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Our WorkAs the leading inter-governmental organization promoting humane and orderly migration, IOM plays a key role to support the achievement of the 2030 Agenda through different areas of intervention that connect both humanitarian assistance and sustainable development. Throughout Yemen, IOM supports vulnerable groups including displaced people, conflict affected communities and migrants.
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Aden – One of the greatest challenges facing society today, the warming of the planet is showing no signs of decreasing. In Yemen, where communities are confronting conflict and economic decline, temperatures have been rising faster than the global average over the last three decades.
Across the country, droughts and floods periodically damage agricultural lands, reduce the availability of arable lands and threaten the livelihoods and food security of communities.
“Agriculture is the main source of income for our communities, but climate change has made farming difficult and brought a decline in our economy,” said Noha Alban, a community leader from Lahj.
"Climate change has caused drought and water scarcity, which has made it impossible for farmers to grow their food. They now need to dig wells which are expensive. This has forced many farmers to sell their land and move to other areas,” she added.
Yemen is facing a decline in agricultural productivity and a shortage of seasonal crops on which the rural population depends, leading to increased food insecurity, high rates of malnutrition, as well as the continued shortage of groundwater and drinkable clean water.
"Before we started to experience drought, heavy rain and flooding, 80 per cent of our community worked on farms but now only 30 per cent can afford seeds or the other resources they need to continue farming,” said Noha.
In rural communities across Yemen, women are tackling the issue of climate change with grit and resilience.
Women often work as farmers and increasingly are becoming the sole breadwinners of their families, says Noha. They also play a pivotal role in food security and land management and help to mitigate tension over natural resources like water among local farming groups.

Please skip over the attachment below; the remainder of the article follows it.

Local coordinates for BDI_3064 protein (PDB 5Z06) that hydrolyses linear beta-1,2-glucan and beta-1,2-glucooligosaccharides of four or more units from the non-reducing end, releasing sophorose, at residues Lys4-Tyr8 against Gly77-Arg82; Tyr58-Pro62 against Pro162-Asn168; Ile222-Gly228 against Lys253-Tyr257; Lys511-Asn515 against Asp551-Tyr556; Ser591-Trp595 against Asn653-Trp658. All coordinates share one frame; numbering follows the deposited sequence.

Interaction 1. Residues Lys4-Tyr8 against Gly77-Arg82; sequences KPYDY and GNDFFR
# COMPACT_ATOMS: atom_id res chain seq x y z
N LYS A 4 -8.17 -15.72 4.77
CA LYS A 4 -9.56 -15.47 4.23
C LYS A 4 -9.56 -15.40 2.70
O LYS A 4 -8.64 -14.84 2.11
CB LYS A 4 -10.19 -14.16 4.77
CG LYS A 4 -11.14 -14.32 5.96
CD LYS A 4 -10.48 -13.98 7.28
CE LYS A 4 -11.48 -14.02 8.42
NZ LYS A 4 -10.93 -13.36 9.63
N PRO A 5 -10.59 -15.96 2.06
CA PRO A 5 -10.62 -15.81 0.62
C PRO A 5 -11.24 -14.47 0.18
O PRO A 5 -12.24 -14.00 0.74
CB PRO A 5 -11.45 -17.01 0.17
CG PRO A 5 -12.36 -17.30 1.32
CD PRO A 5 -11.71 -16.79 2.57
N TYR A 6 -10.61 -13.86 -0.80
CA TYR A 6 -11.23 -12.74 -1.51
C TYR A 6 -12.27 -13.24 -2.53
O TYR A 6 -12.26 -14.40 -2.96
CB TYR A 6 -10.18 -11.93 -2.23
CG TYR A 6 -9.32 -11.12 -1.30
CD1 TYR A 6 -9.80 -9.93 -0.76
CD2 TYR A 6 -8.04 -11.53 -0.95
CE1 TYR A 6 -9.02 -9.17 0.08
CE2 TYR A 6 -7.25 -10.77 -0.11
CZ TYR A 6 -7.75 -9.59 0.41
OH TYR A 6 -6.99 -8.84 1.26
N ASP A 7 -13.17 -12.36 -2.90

Noha is a member of the International Organization for Migration’s (IOM) Conflict Resolution Committee which was formed to address issues that arise in communities due to displacement and competition over resources.
Committee members work to raise awareness about environmental sustainability, social cohesion and peaceful solutions to conflicts through community dialogue and mediation.
"The majority of people here know the climate is changing but they do not know what kinds of precautions they can take. People need more awareness about climate change to learn how to protect themselves from rain and winds, and how to store rainwater," added Noha.
“Women can help to reduce the risks of climate change by talking to people and raising their awareness.”
Noha and other members work closely with male and female farmers to improve and care for their agricultural crops, as well as educate them about the complications of climate change and the causes of floods and droughts.
"As a member of the Conflict Resolution Committee, I help to resolve these disputes. We also educate farmers and encourage them to support each other in the management of resources and their land," elaborated Noha.
“Everyone in society should come together to solve these issues as a community, not individually.”
In coordination with community leaders and local authorities and support from the European Union, IOM works extensively with its partners and the Conflict Resolution Committees with the aim of alleviating the pressure that arises from mass displacement and competition over resources and services.
The committee also works to solve environmental and climate change-related problems and helps farmers find solutions for shortages related to water, seeds and other basic resources.